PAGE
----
Issue N# 2 - 2007
Complete branchial cleft fistula: Diagnosis and surgical management
Authors : Keogh I. J, Khoo S. G, Waheed K, Timon C. (Dublin)
Ref. : Rev Laryngol Otol Rhinol. 2007;128,2:73-76.
Article published in english
Downloadable PDF document english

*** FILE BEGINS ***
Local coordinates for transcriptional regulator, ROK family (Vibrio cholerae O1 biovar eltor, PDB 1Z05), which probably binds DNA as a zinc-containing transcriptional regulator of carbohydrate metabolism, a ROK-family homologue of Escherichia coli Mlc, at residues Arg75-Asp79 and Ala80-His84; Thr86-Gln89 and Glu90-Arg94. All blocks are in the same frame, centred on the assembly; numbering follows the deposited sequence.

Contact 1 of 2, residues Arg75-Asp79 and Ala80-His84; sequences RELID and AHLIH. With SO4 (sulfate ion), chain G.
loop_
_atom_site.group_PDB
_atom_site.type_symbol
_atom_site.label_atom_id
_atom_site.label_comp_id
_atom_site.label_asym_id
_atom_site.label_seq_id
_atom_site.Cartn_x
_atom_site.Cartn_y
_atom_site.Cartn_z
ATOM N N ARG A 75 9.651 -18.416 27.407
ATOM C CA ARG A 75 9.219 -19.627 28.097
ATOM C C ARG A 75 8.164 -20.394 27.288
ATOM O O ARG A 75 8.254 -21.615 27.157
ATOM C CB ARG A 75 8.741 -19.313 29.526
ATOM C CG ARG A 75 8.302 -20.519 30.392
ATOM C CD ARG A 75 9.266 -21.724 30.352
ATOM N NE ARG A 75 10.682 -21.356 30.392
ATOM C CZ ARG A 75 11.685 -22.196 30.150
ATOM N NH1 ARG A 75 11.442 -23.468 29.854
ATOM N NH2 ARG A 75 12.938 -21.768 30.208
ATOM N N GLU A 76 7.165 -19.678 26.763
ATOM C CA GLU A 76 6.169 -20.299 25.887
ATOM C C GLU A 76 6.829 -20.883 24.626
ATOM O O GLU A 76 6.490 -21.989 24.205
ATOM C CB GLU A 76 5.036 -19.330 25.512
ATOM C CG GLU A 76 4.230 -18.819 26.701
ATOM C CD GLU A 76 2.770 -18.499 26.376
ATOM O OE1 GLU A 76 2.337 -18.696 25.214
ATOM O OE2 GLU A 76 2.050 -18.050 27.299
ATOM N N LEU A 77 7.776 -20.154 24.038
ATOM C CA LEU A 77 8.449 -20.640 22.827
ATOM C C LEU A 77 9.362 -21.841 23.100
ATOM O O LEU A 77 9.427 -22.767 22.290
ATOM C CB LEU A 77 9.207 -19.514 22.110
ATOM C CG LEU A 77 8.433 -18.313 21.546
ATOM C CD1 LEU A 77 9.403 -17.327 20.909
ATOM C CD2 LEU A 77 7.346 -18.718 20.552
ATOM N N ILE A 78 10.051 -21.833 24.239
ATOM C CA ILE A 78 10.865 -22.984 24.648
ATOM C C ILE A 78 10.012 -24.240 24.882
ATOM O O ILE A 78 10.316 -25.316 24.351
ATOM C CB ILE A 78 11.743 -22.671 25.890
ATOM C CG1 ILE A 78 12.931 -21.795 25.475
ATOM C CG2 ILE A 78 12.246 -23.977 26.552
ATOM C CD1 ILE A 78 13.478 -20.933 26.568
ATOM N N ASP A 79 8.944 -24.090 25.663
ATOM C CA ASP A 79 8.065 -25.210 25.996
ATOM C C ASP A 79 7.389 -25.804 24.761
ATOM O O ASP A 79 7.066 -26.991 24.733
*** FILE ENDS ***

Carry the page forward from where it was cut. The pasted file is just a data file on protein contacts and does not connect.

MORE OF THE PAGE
Branchial cleft fistulae are rare congenital abnormalities that arise from the abnormal persistence of branchial apparatus remnants. A complete fistula is a tract that has an internal opening and an external opening. Second branchial cleft fistulae pass deep to second arch structures and over third arch structures, in a direction extending from the anterior border of sternocleidomastoid (SCM) muscle to the upper pole of the ipsilateral tonsil fossa. Because of this anatomical route, these long tubular structures are intimately associated with major neuro-vascular structures in the neck. Fistulae are usually clinically apparent after birth with up to 80% being diagnosed before age 5 years. There may be an obvious opening in the anterior neck between the hyoid bone and suprasternal notch. Recurrent mucoid discharge becoming purulent during acute infection or associated with upper respiratory tract infection is the usual course. Treatment is complete surgical excision of all abnormally placed epithelium, while preserving surrounding neurovascular structures, and using cosmetically acceptable incisions. Complete fistulae in adults are rare and diagnosis can be difficult. We present the clinical presentation and surgical management of a long (14 cm) second branchial cleft fistula, in a 25-year-old female. Preoperative CT and MRI scans of the neck clearly demonstrated the fistula. We recommend a “stepladder” or Mc Fee incision and intra-oral pull-through fistulectomy to allow safe and complete excision.
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